Sunday, November 15, 2009

A $10 Gift Card? A Coupon Teaching Moment

"Dad, look, here's a $10 gift card to Toys R Us. Can we go?"
"Well, honey, that's not really a $10 coupon. It's $10 off if we spend $75. We would have to spend $75 in order to save $10."
"Ok. Let's go."

The world of children is often described as very black and white (I want this and if I don't get it, I am going to die), but it's the nuances of gray that most often challenge us as parents. Some coupons are good, some coupons are not so good - white and a slightly grayish-black. Our neighbor gave our 6-year-old a coupon organizer filled with various coupons that would seem to both of them to be a very noble gift.

I will say this - it led to a teaching moment. We were able to explain to our daughter that a coupon for something you intended to buy or something you actually needed is an excellent way to save money. Because she now somewhat grasps the basic idea of marketing and advertising - to get people to spend money - we explained to her that the coupon she thought was a gift card, "$10 off if you spend $75 at Toys R Us," was really just an invitation to spend $65 or more dollars. Granted, money spent at Toys R Us would likely yield something she wanted, but we were able to turn the conversation back to her Save jar. Because she's currently saving for a $79 item (one of those folding chair/bed combos), and she was aware of how much time that was taking her, we were able to explain the purpose of that coupon a little easier.

Teaching moments are terrific and the more context you can provide for your child, the more relatable to her experiences, the more valuable it will be. This lesson certainly doesn't mean she wouldn't love to go on a $65 shopping spree at Toys R Us (she would...heck, I would), but it does help her to understand the concept that the money spigot must be turned off regularly in order for it to provide money when it's turned on.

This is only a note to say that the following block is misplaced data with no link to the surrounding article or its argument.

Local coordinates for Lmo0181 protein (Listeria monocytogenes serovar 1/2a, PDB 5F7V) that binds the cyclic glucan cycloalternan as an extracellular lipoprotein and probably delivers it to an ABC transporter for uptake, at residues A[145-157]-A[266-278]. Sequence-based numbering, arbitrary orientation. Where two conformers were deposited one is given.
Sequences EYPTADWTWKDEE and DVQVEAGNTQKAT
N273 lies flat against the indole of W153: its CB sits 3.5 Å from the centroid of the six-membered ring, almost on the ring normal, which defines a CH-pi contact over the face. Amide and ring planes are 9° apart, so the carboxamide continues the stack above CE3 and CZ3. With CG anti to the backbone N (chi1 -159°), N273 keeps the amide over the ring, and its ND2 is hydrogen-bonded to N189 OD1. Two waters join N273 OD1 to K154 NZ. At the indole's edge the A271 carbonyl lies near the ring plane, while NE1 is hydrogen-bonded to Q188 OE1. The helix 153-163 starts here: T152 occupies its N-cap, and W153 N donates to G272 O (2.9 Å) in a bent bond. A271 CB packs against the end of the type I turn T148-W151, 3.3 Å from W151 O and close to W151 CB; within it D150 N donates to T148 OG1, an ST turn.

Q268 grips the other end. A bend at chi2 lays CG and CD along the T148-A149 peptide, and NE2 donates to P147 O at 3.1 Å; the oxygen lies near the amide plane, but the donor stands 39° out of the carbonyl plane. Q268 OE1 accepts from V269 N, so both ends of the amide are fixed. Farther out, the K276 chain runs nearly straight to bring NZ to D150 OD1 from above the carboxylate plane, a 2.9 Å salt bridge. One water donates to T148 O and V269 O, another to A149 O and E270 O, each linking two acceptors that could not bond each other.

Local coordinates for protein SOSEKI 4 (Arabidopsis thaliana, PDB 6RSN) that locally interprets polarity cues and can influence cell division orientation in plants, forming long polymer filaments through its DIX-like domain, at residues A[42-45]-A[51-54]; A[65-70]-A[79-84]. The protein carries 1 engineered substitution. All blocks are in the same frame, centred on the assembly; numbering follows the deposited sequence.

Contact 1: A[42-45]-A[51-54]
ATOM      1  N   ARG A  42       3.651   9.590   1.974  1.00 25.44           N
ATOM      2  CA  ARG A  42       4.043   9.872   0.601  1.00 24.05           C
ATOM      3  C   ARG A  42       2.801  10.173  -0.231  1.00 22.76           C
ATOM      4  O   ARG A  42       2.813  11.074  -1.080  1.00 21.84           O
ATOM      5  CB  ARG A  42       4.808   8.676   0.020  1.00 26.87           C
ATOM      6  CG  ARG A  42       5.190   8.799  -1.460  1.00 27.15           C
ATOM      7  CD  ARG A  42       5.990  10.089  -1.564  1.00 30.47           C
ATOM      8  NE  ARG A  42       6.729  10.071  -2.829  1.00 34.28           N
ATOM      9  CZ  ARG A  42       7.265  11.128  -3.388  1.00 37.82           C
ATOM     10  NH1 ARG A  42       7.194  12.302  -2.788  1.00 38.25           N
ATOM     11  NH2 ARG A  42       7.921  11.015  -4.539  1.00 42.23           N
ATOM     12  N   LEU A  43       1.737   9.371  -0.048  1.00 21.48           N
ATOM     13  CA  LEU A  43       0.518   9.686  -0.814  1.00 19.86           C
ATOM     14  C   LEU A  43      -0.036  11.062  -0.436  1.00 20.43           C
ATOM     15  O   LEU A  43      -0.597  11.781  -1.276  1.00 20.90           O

Oh, and we're going to go use a 40% coupon at Aaron Brothers to get some canvases we planned on buying for an art project this afternoon. Teaching moments rule.


Kerrie Davis said...

Thank you John for reminding all of us of the importance of teaching smart shopping to our youngest. It is so important and this is a perfect time during the Holidays to have those conversations.

If we start early our kids will learn to "spend smart" as they get older. Working with the tweens and teens I can say without a doubt that earlier is better. As they get older and more embedded into the marketing messages it makes it 10 times harder to bring those lessons home.

If we want to make a difference in the money management decisions that our young people make in the future it is critical that we start as early as possible. That will give them a firm foundation as they grow older and face more "life circumstances".

Thank you John for all of your help in developing the Teaching Guide! I am also very proud of the Teaching Guide winning the Desjardins award for Youth Financial Literacy. That is quite the endorsement of what we have been Championing-smarter and wiser kids - learning to Share! Save! and Spend Smart! It is critical that we teach those lessons of saving money, sharing with others and spending wisely. So parents, don't wait, start now and take those teaching moments with your kids! Happy Holidays!!

Kerrie Davis

Lisa said...

John, I heartily applaud your work regarding kids and money. I too am a believer in the importance of teachable moments. In fact, I frequently equate teaching our youth about financial management to learning to drive a car. They are both essential life skills that oftentimes make parents nervous. Yet without our input and the ability to frequently practice under our guidance, our kids will have a much harder time acquiring the skills they need to thrive as adults. Thank you for work on behalf of financial literacy education.